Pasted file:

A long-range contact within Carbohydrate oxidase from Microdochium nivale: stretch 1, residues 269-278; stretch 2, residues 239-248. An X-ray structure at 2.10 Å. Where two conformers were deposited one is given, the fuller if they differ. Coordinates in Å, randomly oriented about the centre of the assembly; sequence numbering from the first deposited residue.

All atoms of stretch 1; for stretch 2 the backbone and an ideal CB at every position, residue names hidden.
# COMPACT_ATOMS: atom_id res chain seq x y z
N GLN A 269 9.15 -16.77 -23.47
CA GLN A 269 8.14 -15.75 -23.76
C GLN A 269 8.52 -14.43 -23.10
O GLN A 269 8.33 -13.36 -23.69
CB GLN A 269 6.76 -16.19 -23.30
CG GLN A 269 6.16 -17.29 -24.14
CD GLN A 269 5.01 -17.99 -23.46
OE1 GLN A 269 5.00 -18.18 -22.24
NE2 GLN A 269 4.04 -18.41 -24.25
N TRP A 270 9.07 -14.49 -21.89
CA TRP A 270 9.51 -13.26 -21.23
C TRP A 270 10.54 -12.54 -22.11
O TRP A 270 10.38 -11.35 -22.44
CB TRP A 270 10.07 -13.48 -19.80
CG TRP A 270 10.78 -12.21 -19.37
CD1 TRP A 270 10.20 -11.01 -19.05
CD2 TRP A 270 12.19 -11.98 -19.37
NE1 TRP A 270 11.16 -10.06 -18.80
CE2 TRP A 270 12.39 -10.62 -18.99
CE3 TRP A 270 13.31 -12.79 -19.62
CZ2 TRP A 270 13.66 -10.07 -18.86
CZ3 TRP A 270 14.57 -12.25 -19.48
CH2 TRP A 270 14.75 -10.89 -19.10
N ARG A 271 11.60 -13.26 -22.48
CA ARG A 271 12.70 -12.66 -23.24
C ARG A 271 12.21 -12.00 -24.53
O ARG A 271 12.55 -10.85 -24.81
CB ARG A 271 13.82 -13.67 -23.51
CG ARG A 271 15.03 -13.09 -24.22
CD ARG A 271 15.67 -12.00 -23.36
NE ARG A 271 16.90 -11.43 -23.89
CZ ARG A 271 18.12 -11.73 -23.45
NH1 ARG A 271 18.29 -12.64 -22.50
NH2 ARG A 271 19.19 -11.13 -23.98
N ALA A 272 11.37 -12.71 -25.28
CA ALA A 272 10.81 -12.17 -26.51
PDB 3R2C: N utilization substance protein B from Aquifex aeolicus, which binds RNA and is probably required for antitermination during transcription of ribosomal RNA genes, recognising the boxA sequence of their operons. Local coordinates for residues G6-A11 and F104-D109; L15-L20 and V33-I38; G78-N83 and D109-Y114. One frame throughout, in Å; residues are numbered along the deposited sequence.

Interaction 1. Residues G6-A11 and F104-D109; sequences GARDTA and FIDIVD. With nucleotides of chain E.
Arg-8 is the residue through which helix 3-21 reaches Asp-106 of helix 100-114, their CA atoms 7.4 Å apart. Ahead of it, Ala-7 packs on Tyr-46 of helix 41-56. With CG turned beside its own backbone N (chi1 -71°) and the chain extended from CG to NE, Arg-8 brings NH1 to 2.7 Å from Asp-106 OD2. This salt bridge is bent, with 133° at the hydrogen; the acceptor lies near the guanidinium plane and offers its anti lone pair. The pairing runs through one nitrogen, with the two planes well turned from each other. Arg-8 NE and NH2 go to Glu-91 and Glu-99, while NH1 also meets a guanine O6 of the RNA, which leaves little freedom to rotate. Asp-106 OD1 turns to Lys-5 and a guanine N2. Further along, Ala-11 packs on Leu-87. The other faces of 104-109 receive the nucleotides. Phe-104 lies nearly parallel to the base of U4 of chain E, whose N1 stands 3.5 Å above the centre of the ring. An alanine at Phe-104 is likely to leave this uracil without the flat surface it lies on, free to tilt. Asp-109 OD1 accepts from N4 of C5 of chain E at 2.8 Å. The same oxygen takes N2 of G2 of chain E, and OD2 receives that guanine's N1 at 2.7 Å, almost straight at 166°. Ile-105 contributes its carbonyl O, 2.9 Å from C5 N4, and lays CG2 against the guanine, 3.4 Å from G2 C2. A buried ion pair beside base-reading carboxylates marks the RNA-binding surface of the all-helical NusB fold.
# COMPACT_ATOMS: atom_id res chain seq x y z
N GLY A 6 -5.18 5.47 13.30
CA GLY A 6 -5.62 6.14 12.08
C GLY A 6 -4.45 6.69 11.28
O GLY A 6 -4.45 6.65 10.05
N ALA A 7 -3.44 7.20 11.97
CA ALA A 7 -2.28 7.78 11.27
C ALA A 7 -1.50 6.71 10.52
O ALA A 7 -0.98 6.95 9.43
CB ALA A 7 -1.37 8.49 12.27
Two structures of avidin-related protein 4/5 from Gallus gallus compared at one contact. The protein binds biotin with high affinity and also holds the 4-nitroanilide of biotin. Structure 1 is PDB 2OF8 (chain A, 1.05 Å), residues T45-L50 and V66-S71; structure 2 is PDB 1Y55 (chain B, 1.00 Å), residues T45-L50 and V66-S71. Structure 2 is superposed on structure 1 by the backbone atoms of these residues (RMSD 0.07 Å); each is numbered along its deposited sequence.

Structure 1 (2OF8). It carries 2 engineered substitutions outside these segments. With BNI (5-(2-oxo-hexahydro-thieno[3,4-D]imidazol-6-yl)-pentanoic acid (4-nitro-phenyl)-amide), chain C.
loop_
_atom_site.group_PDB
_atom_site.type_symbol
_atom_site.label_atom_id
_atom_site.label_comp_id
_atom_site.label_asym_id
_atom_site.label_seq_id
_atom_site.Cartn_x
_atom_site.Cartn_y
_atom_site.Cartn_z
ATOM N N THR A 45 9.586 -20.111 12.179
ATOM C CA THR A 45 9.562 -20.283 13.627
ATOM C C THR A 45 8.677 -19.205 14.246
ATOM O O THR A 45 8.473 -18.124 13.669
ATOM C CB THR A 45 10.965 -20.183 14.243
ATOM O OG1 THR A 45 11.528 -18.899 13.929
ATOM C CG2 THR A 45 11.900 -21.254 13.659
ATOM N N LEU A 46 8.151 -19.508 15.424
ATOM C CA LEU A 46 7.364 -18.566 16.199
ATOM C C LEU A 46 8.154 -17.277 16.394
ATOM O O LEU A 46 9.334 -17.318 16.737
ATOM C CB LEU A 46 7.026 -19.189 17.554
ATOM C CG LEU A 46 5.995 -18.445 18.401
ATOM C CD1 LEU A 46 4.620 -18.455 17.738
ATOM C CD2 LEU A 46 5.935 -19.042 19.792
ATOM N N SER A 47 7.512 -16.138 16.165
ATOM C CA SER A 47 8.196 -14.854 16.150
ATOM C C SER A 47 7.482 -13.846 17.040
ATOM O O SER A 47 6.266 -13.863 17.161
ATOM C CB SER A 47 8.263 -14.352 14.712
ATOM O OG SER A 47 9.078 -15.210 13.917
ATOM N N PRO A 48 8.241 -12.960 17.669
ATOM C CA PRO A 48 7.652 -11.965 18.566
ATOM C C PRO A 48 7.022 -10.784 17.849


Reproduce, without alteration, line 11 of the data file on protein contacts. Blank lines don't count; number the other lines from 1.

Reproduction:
OE1 GLN A 269 5.00 -18.18 -22.24